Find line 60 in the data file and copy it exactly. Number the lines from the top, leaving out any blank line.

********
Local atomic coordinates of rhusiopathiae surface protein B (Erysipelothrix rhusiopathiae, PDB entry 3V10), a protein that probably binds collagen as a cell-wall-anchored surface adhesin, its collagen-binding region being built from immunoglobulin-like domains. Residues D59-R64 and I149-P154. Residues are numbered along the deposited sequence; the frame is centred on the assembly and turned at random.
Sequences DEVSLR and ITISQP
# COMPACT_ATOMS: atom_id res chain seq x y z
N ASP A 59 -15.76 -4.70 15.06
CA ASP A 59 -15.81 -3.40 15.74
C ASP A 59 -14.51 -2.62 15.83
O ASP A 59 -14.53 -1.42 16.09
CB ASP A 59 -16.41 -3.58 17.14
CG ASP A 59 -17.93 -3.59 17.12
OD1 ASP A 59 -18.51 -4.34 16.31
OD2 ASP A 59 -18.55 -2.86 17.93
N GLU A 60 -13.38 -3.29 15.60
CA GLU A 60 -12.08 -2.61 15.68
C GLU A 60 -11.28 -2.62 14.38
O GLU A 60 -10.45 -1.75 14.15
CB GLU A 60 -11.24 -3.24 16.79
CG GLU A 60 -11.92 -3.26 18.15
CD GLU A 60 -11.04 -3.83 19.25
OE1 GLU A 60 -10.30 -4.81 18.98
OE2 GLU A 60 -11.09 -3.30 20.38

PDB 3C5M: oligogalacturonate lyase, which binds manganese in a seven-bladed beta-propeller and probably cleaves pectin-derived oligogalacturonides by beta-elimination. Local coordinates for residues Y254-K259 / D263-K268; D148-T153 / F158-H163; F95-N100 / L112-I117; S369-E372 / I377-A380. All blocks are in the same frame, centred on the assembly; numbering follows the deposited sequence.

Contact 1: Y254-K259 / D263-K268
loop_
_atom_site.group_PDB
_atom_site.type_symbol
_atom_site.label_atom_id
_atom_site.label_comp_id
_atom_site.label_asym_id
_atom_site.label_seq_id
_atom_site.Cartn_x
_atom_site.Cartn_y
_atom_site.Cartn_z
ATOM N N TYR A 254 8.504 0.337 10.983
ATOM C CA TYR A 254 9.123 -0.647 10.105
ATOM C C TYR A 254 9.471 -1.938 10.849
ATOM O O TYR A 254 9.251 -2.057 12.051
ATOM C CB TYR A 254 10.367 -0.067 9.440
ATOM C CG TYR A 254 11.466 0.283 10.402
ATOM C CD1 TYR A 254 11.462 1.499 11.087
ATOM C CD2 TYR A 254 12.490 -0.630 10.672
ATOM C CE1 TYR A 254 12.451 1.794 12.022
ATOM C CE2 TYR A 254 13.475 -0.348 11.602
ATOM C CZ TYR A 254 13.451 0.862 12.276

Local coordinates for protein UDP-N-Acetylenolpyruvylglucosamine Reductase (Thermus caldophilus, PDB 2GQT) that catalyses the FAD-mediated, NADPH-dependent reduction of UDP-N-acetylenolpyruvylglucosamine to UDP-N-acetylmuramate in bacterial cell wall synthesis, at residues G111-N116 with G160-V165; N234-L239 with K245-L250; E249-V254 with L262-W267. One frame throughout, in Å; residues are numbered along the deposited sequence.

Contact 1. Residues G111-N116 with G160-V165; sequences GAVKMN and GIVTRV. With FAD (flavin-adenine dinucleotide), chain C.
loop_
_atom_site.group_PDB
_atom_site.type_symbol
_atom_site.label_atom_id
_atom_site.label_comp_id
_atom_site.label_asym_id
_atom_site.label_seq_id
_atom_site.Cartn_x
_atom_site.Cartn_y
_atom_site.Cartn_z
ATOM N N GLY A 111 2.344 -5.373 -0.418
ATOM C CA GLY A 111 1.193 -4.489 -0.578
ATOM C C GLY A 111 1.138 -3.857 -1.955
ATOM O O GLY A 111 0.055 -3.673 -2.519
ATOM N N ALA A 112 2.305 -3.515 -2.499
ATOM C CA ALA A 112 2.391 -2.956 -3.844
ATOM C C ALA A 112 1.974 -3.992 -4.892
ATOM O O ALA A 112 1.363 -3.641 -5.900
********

ATOM N N ALA A 112 2.305 -3.515 -2.499